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Okay, so let’s agree right now that Jonathan Franzen needs no more press. Long before Freedom’s release date, the novel’s buzz was met with a feminist critique of the New York Times’ Book Review, lead by novelists Jodi Piccoult and Jennifer Weiner. Now, I understand that Oprah Winfrey has selected Freedom as her pick for the final season’s book club. Reviewers—for the most part—have been falling over each other to come up with phrases that will fully embody the wonder that is Freedom. The hyperbole is getting a little thick with words like indelible, sweeping, masterpiece, and, of course, tour de force. I have a tendency—not always a helpful one—to immediately dislike anything that has received so much praise, but I will freely and enthusiastically admit that Freedom lives up to its hype.
In thinking about why I loved Freedom so much, it comes back to the characters that Franzen so deftly created. Last weekend I attended the Celebration of Books and heard Michael Cunningham , Pulitzer Prize-winning author of The Hours, speak about writing fiction. He described how good writing may have a moral or political underpinning, but it should not seek to moralize. He continued by explaining how writers, in a sense, serve as their characters’ defense attorneys. They attempt to understand a character’s actions, thoughts, and feelings without judgment. A writer’s job is to present the character in his or her entirety; the reader should be allowed the experience of examination and evaluation. Well-written characters may infuriate, but they also should challenge.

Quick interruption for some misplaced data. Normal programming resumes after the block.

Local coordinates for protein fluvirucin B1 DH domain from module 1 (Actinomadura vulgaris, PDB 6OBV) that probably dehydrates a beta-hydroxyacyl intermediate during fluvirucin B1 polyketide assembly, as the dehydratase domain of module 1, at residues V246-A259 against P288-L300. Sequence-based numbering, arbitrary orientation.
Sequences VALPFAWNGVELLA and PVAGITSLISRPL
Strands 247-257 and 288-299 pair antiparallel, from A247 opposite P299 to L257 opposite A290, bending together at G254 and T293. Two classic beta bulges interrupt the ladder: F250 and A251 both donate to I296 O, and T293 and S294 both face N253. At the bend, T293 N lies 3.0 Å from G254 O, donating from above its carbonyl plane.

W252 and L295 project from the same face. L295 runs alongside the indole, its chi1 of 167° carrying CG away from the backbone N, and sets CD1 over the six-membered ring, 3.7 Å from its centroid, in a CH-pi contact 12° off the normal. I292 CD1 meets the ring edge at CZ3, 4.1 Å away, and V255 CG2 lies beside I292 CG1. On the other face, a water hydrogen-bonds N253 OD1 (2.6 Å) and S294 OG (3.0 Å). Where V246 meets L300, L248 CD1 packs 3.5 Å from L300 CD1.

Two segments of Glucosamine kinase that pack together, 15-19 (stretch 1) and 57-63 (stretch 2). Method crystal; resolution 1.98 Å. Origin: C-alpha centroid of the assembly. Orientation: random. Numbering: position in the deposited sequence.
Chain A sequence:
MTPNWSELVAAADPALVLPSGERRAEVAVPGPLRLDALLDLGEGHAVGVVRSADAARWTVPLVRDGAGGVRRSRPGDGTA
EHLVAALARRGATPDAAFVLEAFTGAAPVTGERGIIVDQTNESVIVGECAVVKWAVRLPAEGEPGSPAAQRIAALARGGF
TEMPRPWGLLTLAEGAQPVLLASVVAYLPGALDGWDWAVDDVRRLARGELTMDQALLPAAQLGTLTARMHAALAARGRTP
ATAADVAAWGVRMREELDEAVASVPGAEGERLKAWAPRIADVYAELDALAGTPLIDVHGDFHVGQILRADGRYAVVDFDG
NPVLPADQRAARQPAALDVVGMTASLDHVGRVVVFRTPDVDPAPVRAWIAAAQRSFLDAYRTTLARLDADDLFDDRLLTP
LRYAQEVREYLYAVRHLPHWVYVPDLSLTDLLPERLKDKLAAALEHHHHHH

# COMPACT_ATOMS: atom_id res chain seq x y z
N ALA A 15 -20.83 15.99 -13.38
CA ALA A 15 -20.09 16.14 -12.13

I’ve never been a reader that has to like a character to like a book. In fact, it is often books with characters that I dislike that I remember the most. Taking a deep look inside the mind of a person with whom we have profound differences isn’t something we do a lot in our culture. We tend to travel in circles of friends with the same political views, educational backgrounds, socioeconomic status, even reading tastes. Our national dialogue is more like Monday Night Smackdown than an Open Space meeting. Fiction allows us to break away from the sound bites for a bit and delve beneath the surface. Reading helps us to develop empathy for those who are different.
In Freedom, Franzen moves from stereotypes to the pain, failures, hopes and humanity of his characters. Patti Berglund is a character with moments of selfishness, unrelenting need, and the self loathing and pity that can only come with extreme privilege. I really hated her. But, she was also vulnerable, fragile, and frightened. I kind of liked her. Or, maybe I didn’t like her, but I felt for her. She became human to me. I might not want to have lunch with Patti, but I don’t want her to suffer a slow death. And, maybe wishing others a happier, healthier existence isn’t such a bad trait to develop.
Here are some other books that have memorable, if challenging, characters. While these novels have different plots, they all weave their stories around the inner lives of their characters. These books have the same “feel” to me as Freedom had, too—blending moments of heart break with those of darkly humorous insights.
The Slap by Christof Tsiolkas
Strangers at the Feast by Jennifer Vanderbes
Shadow Tag by Louise Erdrich
The Emperor’s Children by Claire Messud
Await Your Reply by Dan Chaon
American Wife by Curtis Sittenfeld